Friday, March 10, 2017

Devil Arts MG Providence - Review

Hey boys and girls, I just finished snapping together the DevilArts Providence and I must say I'm really really impressed! Not a single fitment issue throughout the build, which is saying a lot for a non-Bandai product. In fact this model hit the market ahead of Bandai's Providence, so the runners aren't straight recasts from the Bandai kit. I believe the design team behind this kit actually engineered it almost from the ground up, and they did one hell of a job! The devil - as the old adage goes - is in the details, and I'm inclined to think that's how they came up with the brand name. Jump in to see the full review, and you'll also find a YouTube video at the bottom.

Click on the Read More link for the rest of this post...

(Pic heavy. Click on the images to view in full size)

Behold, the Master Grade Providence Gundam from Devil Arts, in all it's high-detail glory!



I really enjoyed assembling this kit. It is very well designed. Apart from the fact that it there's so much detail to enjoy on the surface, it's the build that really bumps this model from good to great. Many of the armor parts are undergated, which means smaller nub marks are left behind. Painters will appreciate this as it translates to less paint-prep, but snap-builders might not because it means you need to cut each gate twice.

Some of the parts are even designed for easy disassembly, which backs the idea that this kit is actually targeted at the advanced modeler who will eventually paint the model and make the most out of all those details. Case in point, the cod-piece assembly has what appear to be shallow cut outs right next to the pegs. You'll notice the pegs actually have slits on them so they resemble screw heads for more mechanical detail, but painting them a different color will be more difficult because they're slighlty recessed when assembled.

The way I see it, the tiny cutouts are there so you can slide something thin, like a knife blade in between, and pop off the outer piece so you can easily paint those pegs. I don't recall seeing this feature in any of the kit's I've built, but if this is DevilArts' idea, then they're on to something here and I think the other brands should take notes.

This trend continues throughout the kit. Parts slot together instead of snapping in place via semi-permanent pegs. Most of the vents and control surfaces are molded as separate pieces from the segments that attach them to the frame, so they're easy to pop off and paint. A few clear parts come in a separate runner with no letter on it, but it isn't hard to figure out.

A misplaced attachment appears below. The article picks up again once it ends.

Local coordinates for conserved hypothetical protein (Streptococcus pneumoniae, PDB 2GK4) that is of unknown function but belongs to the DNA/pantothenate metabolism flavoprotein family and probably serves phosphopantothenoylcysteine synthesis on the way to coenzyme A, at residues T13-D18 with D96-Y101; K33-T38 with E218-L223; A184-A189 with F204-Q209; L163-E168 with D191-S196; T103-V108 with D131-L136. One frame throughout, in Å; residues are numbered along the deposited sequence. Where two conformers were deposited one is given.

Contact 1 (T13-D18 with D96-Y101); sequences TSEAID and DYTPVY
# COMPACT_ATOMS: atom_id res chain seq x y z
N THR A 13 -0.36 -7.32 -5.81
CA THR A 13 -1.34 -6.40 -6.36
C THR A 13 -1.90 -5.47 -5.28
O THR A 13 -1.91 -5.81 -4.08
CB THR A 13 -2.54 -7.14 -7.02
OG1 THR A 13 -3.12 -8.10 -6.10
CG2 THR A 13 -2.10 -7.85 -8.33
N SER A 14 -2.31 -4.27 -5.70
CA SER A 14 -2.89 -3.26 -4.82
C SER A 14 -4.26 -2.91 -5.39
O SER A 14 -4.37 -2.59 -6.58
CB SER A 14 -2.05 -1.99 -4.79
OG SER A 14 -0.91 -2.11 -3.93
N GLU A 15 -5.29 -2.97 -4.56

Look and Feel

Did I mention the details? This thing looks like it got the resin dress-up kit treatment right out of the box! The V-fin comes sharp, and is very delicate so take extra care when handling it. There are relatively few seams that need fixing, and most are disguised as panel lines. I did not find any sink marks and there was hardly any flash at all, which means the molding process was done really well or quality control was seriously implemented.


Articulation is comparable to your standard master grade, with only the long skirts and enormous backpack getting in the way. Balance is above average because it is able to stand on it's own despite the heavy back - thanks to the locking mechanism in the hip joints that allow the legs to lock in place. It will take some clever posing to get it to stand but it is possible. All the dragoons/funnels are detachable and can be deployed using the clear effect parts that come with the kit. It also comes with five pairs of fixed pose hands - another thing painters will appreciate, but are a thumbs-down for those who oppose non-opposable thumbs. 


The only problem I have with the kit is the plastic itself, which is a little on the soft side. Stress marks are almost inevitable even when using a sharp nipper, but thankfully most of the armor pieces are undergated so it isn't a deal breaker. Some mold lines can be seen running the length of the torso pipes, but nothing that a bit of sanding or a carefully applied knife can't fix. And again, if you plan to paint it anyway then that leaves 0 issues, which is really all you could ask for in a kit. I do wish it came with a flight stand so you could display it with the dragoons shooting off out of the box, but that's just me being greedy and not an actual issue.


I give this kit a shiny 9.5/10, which is the highest score I've ever given a kit regardless of brand. Devil Arts really put some serious thought into the design, and did their best to produce quality molds. If a new brand wanted to make a name for itself in a single release, this is exactly how it's done! The included dragoon effects and waterslide decals are a nice touch. Whether you're into painting or simply enjoy snapping together a kit, the Devil Arts Providence is one model you don't want to ignore - even if you already own the Bandai version. I'd love to do a side by side comparison, but at this point I'm not going to buy another Providence just for the sake of comparing the two. If anyone is willing to lend me one though, I can update this post accordingly. Overall this looks and feels like a kit that costs twice as much. I've seen some notable custom-builders go straight to paint with minimal modifications on this kit, because it's simply that good. I'm probably going to do the same.

Here's a YouTube video of the same review:

If you'd like to own this top-notch model, head on over to, they carry the DevilArts Providence, and almost every other 3rd party kit in existence. 

That's all I have for today! Until next time, keep building plamo!


  1. Yes it's very good kit. And you forget to mention the feet, how they design the feet with tiny lip on the heels so this kit can stand very stable even with a big backpack.